7 Feb 2005

Technology not a substitute to policy change for a freer Singapore media

Relying on technology alone may not be the best approach to adopt if one is interested in opening up the media landscape in Singapore. An effective media policy aimed at making changes to media law maybe a better option.

Tuesday, 24 August 2004

by James Gomez

Changes to the law

In this regard, for the tightly regulated media arena in Singapore to open up, the first step would be to introduce genuine competition into the local media sector by issuing more licenses to individuals and companies that want to provide print, broadcast or Internet service.

The licensing requirements should be enabling and work towards growing the media market by lowering or reducing entry barriers into the industry.

The second step is to ensure that government ownership ratio in local media is regulated. To this end amendments to the News Paper and Printing Act needs to be brought into effect to do away with the present 3% cap. Changes in the Broadcast Act, to ensure that free-to-air channels also receive competition, need to be considered.

Such ownership requirements should apply across the broad including Internet Service Providers.

Foreign media

A different approach also needs to be taken towards the foreign media. Under the PAP government’s scheme of things the foreign media does operate under very strict conditions.

The News Paper and Printing Act as well as the Broadcast Act need to be revised to ensure that a proper atmosphere is created for international journalism to operate in Singapore.

Further the terms of employment as well as visa requirements for foreign journalists should be made more transparent. There should also be a process of appeal where visa requirements and work permit related issues are involved.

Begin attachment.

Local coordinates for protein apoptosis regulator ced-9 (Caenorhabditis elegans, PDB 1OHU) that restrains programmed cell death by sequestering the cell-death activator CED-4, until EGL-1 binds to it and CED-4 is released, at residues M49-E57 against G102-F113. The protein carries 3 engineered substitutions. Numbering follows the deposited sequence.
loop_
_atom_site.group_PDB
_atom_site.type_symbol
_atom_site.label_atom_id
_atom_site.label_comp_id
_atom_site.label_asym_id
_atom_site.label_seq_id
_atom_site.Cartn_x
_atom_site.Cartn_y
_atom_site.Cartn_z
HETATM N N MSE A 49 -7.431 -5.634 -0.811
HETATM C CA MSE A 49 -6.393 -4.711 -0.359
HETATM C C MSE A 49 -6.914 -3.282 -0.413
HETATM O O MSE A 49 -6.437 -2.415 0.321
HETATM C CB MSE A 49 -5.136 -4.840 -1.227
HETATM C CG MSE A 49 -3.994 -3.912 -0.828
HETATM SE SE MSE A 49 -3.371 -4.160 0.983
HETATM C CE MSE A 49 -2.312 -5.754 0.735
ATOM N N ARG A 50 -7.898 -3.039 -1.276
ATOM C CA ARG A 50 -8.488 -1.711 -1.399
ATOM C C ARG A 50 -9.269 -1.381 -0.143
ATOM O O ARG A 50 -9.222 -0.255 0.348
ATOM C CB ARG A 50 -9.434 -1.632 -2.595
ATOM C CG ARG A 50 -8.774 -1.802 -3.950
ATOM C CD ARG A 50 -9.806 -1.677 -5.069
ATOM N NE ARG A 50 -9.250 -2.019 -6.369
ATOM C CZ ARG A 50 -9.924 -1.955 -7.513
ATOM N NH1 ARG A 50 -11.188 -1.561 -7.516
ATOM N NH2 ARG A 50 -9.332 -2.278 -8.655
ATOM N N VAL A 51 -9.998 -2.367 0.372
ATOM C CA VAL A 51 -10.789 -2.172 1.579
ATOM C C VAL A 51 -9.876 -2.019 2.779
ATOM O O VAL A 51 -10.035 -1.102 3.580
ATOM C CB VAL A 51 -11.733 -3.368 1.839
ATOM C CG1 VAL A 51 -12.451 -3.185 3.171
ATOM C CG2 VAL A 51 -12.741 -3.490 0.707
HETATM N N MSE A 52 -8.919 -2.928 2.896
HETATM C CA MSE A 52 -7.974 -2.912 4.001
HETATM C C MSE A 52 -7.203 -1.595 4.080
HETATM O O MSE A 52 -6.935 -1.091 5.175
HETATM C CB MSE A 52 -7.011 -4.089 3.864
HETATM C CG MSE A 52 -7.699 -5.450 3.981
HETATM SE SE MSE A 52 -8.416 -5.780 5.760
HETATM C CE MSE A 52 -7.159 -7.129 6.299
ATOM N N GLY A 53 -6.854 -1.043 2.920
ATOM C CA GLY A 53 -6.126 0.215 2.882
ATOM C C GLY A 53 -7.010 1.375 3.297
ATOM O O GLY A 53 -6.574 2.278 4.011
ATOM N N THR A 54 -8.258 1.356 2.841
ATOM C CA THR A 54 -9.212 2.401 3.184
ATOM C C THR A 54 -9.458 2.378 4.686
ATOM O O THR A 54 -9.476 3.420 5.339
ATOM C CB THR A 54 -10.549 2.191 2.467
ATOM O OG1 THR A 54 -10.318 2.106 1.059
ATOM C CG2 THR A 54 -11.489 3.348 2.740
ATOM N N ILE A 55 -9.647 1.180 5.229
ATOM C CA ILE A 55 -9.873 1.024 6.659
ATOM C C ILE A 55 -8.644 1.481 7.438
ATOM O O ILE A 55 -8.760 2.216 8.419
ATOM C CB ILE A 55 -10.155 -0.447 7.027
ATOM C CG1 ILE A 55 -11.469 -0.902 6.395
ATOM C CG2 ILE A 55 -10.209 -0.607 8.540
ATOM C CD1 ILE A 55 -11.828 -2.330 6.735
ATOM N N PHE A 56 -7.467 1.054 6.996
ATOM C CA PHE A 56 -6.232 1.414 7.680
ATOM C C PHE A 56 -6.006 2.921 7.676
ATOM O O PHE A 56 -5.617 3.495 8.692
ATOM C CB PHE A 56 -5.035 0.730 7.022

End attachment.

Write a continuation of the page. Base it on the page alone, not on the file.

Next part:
Freedom of information Act

A crucial component to ensuring media freedom is to enact a Freedom of Information Act. Key components of the Act need to include clear options for extracting information from government including the declassification of historical information.

In particular there need to be clear time frames within which civil servants need to respond to queries from members of the public as well as the media.

Another component would be to include a statement of privacy to guard the individuals’ right to privacy in an increasing environment of high tech surveillance and storage of data traffic.

Presently there seem not be adequate balance between privacy and surveillance.

Dealing with self-censorship

Attempts need to be made to loosen up the atmosphere of self-censorship under which the local media and sometimes foreign media based in Singapore operate.

One way to do this is to mitigate the damages awarded in civil libel suits. This can be done by placing a cap by recommending that awards follow international insurance standards when payments are made for loss of life and limbs.

Another way to deal with self-censorship, compliance and harassment of the media is to encourage whistle-blowing and to offer protection to genuine whistle-blowers.

Under the present circumstances, working journalists do feel a certain amount of constrain over what they think is permissible especially when it comes to political reporting.

Media watch and ethics

A non-legalisative approach can also include an endowment fund to set up an independent Media Watch and Ethics institution.

This body can be made up of working and retired journalists to monitor the media and develop a code of conduct for working journalists.

This body may also conduct training for NGOs and activists on how to execute media advocacy campaigns on freedom of information, access to information, privacy and media watch activities.

Students studying journalism at tertiary institutions can also do work related internships with this institution.

This body should be self-regulating body and should seek to network with other similar institutions in the region and around the world.

Technology not the answer to policy making

Often the proliferation of new media technologies such as the Internet is cited as reasons why the media might open up in Singapore.

The low cost, its high diffusion among the population and its purported capacity to by pass censorship is said to enable this outcome.

Although technology can play at part, over reliance on it should be avoided. Instead effective policy making as suggested here in this article maybe a better way forward for a more open media environment in Singapore.

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